Graham has no problem with adolescents reading these books, but she thinks adults should focus on reading “literary fiction,” because “Life is so short, and the list of truly great books for adults is so long.”

I’m not one of the demographic that reads the new YA books, but I do love to escape into detective stories and I know many adults who enjoy reading science fiction and fantasy. In essence, what Graham’s is arguing against is so-called “genre fiction.” Her article made me want to rush out and buy a couple of Harry Potter books. The idea that anyone should be shamed for reading something that gives them pleasure really rubbed me the wrong way; and the notion that adults should avoid reading for pleasure–what Graham characterizes as “escapism, instant gratification, and nostalgia.” Her real problem with YA lit is that it is specifically designed to be give pleasure.

Reading tree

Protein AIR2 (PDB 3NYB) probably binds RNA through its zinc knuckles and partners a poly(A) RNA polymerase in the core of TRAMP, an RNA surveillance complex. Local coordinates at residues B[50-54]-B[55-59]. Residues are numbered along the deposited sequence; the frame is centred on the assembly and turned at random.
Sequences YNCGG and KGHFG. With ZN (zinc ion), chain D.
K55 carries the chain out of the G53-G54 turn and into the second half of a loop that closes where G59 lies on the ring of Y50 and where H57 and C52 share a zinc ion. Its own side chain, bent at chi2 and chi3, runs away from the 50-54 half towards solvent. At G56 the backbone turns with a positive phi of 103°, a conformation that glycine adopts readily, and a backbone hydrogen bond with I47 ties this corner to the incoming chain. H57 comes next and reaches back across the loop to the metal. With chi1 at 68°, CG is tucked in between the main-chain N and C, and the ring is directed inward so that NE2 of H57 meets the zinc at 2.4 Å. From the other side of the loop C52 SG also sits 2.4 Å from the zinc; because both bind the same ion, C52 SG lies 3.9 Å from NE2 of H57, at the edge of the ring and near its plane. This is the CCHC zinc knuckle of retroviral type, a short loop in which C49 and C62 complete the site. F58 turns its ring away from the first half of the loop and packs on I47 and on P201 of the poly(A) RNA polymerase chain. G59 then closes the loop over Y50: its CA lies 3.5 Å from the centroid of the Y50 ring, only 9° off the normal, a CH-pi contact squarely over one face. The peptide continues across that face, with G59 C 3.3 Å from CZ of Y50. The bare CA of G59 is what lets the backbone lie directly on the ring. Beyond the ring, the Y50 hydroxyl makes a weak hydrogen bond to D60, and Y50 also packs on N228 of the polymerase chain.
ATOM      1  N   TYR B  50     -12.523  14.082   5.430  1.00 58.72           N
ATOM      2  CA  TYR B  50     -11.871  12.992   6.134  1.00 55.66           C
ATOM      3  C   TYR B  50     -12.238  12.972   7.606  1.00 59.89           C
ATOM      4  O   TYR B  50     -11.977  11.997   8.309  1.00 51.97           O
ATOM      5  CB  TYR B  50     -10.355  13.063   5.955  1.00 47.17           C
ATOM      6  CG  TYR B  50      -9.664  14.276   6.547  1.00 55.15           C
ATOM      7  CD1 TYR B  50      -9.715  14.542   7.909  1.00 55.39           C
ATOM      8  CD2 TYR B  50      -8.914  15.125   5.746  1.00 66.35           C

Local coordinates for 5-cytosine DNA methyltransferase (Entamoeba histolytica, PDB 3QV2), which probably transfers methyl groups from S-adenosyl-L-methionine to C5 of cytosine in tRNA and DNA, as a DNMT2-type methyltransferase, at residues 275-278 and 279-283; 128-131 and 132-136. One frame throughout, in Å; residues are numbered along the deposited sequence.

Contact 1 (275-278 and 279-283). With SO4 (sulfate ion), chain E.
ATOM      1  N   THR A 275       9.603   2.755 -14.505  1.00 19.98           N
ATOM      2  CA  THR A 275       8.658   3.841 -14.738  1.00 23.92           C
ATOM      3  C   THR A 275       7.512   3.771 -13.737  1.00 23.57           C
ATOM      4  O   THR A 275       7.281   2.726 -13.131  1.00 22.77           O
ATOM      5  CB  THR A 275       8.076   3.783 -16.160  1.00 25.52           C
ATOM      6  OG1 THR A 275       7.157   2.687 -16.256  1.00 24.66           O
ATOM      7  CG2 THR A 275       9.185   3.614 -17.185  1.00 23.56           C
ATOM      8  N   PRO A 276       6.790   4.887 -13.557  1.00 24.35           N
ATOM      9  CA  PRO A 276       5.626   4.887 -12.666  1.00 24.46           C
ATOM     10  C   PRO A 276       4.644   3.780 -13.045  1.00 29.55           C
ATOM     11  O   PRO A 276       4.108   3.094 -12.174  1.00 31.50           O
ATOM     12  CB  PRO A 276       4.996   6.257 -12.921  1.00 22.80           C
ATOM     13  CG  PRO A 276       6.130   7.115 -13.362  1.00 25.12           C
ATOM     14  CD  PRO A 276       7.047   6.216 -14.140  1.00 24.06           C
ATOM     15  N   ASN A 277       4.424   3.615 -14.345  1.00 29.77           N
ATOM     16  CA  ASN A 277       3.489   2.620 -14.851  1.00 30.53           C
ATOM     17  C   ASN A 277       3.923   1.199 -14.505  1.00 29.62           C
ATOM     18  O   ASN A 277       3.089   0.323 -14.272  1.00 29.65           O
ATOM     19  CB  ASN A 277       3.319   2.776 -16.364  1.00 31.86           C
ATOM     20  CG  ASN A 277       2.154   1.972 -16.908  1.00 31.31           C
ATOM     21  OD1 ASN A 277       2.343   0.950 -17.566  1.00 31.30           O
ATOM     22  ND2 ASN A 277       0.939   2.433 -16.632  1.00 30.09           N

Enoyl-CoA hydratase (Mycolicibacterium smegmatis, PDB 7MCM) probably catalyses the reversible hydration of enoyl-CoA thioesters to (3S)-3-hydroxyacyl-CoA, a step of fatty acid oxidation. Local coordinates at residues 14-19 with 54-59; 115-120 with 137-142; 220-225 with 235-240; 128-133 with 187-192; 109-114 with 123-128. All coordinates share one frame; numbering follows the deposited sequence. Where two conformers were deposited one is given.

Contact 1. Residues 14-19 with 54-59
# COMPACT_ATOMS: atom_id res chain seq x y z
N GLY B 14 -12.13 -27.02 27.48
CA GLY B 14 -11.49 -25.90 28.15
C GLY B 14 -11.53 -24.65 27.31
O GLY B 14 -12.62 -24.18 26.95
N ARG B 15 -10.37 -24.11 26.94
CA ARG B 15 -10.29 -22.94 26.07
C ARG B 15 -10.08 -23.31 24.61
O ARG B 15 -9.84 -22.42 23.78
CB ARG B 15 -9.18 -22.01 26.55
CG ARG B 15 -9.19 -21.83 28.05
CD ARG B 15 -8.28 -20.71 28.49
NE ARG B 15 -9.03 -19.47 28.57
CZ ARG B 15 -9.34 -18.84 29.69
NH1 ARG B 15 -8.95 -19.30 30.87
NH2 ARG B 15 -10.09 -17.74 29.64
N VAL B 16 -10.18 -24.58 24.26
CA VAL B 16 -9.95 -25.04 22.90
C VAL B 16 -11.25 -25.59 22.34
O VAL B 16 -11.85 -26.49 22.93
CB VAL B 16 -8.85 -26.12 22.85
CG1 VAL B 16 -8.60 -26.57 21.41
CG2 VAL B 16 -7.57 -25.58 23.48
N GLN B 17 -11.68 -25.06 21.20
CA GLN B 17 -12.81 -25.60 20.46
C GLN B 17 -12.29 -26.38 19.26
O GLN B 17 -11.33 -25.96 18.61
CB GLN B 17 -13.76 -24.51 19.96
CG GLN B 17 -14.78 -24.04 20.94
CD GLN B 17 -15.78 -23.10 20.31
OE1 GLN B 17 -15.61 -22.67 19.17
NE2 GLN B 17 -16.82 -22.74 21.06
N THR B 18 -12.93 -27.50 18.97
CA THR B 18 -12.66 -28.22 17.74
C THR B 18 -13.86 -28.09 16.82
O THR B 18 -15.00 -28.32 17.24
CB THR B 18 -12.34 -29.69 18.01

Of course I was not alone in my reaction to Graham’s essay. There were a number of excellent responses. Here’s Hillary Kelly from The New Republic: In Praise of Reading Whatever the Hell You Want: Don’t let Slate make you feel ashamed for reading books that you love.

One evening when I was 11 years old, lifelong friends of my parents came to our house for dinner. As the youngest child, I was the only one left at home to sulk on our living room floor and listen to adult chatter that I neither understood nor cared about. But the couple, Bob and Nancy, were thoughtful enough (and had witnessed my boredom enough) to bring me something to keep me occupied: a book, Betty Smith’s A Tree Grows in Brooklyn.